On Tue, 2004-08-31 at 14:36 -0400, Jeremy Katz wrote:
On Tue, 2004-08-31 at 14:05 -0400, Sean Middleditch wrote:
> Better also if you can get system-install-packages hooked up
> two tools, so that when I grab a package from somewhere other than a
> registered yum repository, dependencies can still be resolved and
Funny, system-install-packages will resolve with the system packages
(using the same stuff as system-config-packages; realistically, they're
the same code with slightly different code paths for UI and one or two
other things). The hope with hooking yum into things would be for this
to be possible :)
Ah, yes, right. I tried installing a package with a dependency on the
base CDs and it asked for it. Without YUM integration it just can't
handle most of the packages found online, though.
> It'd also be nice if yum supported 'temporary' repositories that were
> passed to it on the command line or through library calls, so, for
> example, an application RPM could include some meta-data pointing toa
> repository containing dependencies, so users don't have to a) manually
> add the repository to their yum.conf or b) manually download all the
Hrmmm, that's an interesting thought. Although with yum 2.1, you can
just grab a snippet and drop it in /etc/yum.repos.d (instead of having
to modify /etc/yum.conf) which makes it a little bit easier to begin
That's not bad. That would also then allow the repository to be checked
for updated as well.
The integration could be through RPM meta-data, or one could make a new
XML format for describing a single package and any related repositories.
With a browser/bonobo plugin, one could go a good step towards Mike
Hearn's dream of package installation. Have an icon on a web site where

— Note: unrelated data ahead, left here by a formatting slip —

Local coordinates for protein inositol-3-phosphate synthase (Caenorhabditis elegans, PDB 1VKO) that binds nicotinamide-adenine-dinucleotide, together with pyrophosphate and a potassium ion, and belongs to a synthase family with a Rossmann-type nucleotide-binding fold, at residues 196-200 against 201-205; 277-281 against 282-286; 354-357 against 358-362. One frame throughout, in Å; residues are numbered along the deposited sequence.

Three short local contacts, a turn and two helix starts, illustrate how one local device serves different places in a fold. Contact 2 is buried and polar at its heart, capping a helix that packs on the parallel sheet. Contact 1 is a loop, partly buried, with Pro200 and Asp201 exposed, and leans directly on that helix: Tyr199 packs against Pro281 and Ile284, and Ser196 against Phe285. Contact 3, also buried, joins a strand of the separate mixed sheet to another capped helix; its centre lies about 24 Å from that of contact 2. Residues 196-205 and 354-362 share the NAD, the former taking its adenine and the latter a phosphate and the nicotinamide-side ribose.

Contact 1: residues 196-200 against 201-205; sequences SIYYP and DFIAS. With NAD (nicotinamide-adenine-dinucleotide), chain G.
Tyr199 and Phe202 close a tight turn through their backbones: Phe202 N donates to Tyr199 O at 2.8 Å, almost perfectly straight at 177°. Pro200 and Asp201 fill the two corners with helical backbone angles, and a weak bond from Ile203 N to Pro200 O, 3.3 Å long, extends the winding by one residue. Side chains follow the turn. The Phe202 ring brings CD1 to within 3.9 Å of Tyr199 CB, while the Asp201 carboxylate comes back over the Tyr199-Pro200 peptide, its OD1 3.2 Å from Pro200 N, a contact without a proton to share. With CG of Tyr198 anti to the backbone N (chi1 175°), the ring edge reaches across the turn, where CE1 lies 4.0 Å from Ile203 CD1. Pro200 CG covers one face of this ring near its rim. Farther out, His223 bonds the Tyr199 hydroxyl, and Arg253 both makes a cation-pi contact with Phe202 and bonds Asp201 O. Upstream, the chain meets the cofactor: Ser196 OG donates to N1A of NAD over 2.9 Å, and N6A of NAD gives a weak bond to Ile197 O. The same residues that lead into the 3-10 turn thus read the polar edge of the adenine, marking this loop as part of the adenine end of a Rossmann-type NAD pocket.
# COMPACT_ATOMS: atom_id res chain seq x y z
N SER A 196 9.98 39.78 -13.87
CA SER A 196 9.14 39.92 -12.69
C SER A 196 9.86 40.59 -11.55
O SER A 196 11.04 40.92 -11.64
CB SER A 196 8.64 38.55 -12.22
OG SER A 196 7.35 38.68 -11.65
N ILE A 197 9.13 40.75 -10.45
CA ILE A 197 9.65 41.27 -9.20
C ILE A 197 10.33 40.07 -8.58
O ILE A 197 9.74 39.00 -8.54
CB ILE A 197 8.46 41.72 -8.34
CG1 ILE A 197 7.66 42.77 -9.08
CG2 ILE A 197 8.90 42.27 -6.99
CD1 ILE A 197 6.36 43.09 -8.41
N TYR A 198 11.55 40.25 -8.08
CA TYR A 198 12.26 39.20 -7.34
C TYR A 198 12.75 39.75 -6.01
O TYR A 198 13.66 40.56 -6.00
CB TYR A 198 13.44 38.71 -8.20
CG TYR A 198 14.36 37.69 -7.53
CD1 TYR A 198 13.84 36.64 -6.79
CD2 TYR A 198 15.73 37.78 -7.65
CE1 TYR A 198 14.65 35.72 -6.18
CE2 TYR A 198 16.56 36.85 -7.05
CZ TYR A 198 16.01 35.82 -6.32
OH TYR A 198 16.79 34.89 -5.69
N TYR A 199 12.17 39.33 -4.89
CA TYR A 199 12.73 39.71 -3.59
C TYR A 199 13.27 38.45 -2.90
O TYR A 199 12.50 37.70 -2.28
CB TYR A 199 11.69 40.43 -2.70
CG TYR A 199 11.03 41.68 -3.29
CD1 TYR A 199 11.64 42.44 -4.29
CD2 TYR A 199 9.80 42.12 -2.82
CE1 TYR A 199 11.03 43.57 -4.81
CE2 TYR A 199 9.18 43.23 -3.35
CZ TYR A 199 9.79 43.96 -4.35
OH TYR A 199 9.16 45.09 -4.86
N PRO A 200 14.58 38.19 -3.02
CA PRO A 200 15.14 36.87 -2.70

clicking it would install an app and any dependencies, and the icon (by
being a plugin) would be able to change its appearance/state during and
Simply having a tool that can grep a simple XML file with a list of
packages and possibly some additional repositories would be a simpler
first step. Something like:
The app would install all the package entries listed, and use the listed
repo(s) to find the package and any dependencies. An application web
site would just have a link to that file and the app would be installed.
Take it to the next level with the browser plugin, and we'd have hella-
easy software installation.
Also, imagine a CD with some software. The autorun script might open an
HTML page on the CD with a big "Install" button linking to an install
info file on the CD, which specifies the main package to install and
points a YUM repository also on the CD. Again, hella-easy software
installation. The entire fact that a packaging system is even being
used becomes something the user doesn't need to know (assuming the
installer UI is made nice and clean; then system-install-packages UI
right now is fairly clearly a geek tool).
Alternatively, another possibility would be to simply reuse the comps
database file format. The install tool would open up a GUI showing only
the packages listed in the opened comps.xml file, which would then give
us the ability to have "components" (i.e. multiple packages with some
being optional) similar to what other systems have.
Imagine Mozilla including such a file on their web site. User clicks,
the GUI opens up showing the Mozilla components (Browser, Mail, Chat,
etc.). User selects the ones they want and then the RPMs are downloaded
Obviously won't be a panacea until packages and developers start making
their software easily installable (i.e., library authors need to learn
about proper versioning, and package authors need to learn about making
packages that take advantage of libraries that are properly versioned),
but it would be a good ways better than what we have now.
Sean Middleditch <elanthis(a)awesomeplay.com>
AwesomePlay Productions, Inc.